Expansion of New York’s Sports Betting Menu Likely Won’t Happen In 2022

Additional wagers -- and the Oscars -- unlikely to be discussed until 2023

New York legislators plan to revisit the state’s ban on sports bets that include voting, such as MVP, Cy Young and Rookie of the Year awards. But the timing of the conversation might disappoint some gamblers in the Empire State.

It doesn’t figure to happen by the time the NBA or NHL release their awards in the coming weeks and, according to one lawmaker, probably won’t occur until after baseball has already handed out its trophies in November. So New Yorkers hoping to wager that Max Scherzer will win his fourth Cy Young award this season will have to get that action in another state, it appears.

Assemblyman J. Gary Pretlow and Senator Joe Addabbo both have stated their interest in expanding the betting menu available to New Yorkers, but Pretlow said Wednesday that he doesn’t think it will happen in the current legislative session, which concludes June 3. That means momentum toward bringing New York the same bets being offered in neighboring New Jersey won’t begin until the next session in January of 2023.

“The real problem is the calendar right now,” Pretlow told NY Online Gambling. “We basically have the entire month of May to do everything, and I really don’t think we have the time to do this unless there’s a strong will by the executive branch. There’s a lot happening now in this area and I don’t think this is going to take priority.”

Why such bets are off the board

New York initially banned awards voting out of concern for insider trading, worrying that a small group of voters could collude to alter their votes or otherwise impact the race. The Baseball Writers Association of America, for example, chooses 30 of its writers in each league to vote on awards such as the MVP and the Cy Young. In a related development, the BBWAA has been discussing the propriety of its votes being used to determine player pay and service time.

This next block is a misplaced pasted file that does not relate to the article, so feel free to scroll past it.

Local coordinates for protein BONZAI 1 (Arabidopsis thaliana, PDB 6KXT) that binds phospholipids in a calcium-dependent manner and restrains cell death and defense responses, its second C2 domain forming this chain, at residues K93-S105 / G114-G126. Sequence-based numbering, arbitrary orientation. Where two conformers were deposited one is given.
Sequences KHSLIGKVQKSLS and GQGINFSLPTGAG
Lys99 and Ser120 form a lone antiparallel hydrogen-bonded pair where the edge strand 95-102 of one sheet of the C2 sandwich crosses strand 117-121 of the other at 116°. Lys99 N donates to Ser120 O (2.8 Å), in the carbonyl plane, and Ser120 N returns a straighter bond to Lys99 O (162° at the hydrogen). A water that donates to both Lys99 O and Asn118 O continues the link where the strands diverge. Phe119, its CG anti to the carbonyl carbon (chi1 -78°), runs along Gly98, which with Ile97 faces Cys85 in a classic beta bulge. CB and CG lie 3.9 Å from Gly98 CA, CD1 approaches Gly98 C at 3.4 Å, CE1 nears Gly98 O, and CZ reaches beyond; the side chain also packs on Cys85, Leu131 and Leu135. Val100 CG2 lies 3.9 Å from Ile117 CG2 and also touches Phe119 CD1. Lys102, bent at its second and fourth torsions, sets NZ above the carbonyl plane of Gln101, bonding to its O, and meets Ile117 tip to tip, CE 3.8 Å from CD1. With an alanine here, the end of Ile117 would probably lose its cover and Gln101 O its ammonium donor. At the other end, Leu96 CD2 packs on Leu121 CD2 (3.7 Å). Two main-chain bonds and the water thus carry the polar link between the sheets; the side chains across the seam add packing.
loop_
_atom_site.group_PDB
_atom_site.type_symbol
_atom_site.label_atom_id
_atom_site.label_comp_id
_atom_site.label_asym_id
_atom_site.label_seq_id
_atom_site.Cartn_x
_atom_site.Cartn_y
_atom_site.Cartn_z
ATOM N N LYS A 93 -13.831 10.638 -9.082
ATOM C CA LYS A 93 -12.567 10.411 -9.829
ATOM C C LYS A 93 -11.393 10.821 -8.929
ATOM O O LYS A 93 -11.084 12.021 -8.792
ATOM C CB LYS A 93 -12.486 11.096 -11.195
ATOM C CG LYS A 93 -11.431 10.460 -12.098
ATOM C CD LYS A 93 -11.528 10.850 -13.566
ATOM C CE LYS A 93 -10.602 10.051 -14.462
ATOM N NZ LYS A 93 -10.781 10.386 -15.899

“I don’t see any way for it to be rigged, but that’s the main concern, that people would get inside information of where the vote is going and they place their bets to reflect that,” Pretlow said. “I don’t see that happening, but it’s being investigated right now.”

Asked who is conducting the investigation of how voting is conducted, Pretlow answered, “That somebody is me.”

No Oscars voting on the horizon

Pretlow said that, barring a legislative solution, the New York State Gaming Commission could act on its own to alter state betting rules. He also said that while New York’s expanded menu could largely “mirror” New Jersey’s, he doesn’t expect New York sportsbooks to take action on non-sports competition that is determined by voting, such as the Academy Awards.

“I don’t know if we’re going that far right now,” he said. “We’re interested in sports. If you look at what they bet on in England, it’s like everything, including who the next president’s going to be, and you can bet on that right now. I don’t know that we’re going to go that far, but I do want to look at it in sports.”

New York politicians’ desire to keep gamblers in-state was one of the primary motivators to launch legal mobile sports gambling on Jan. 8. The state’s mobile sportsbooks have thus far reported $342.7 million in gross gaming revenue for a state tax haul of $174.8 million, 98% of which goes toward education.

Photo: Bill Streicher/USA TODAY


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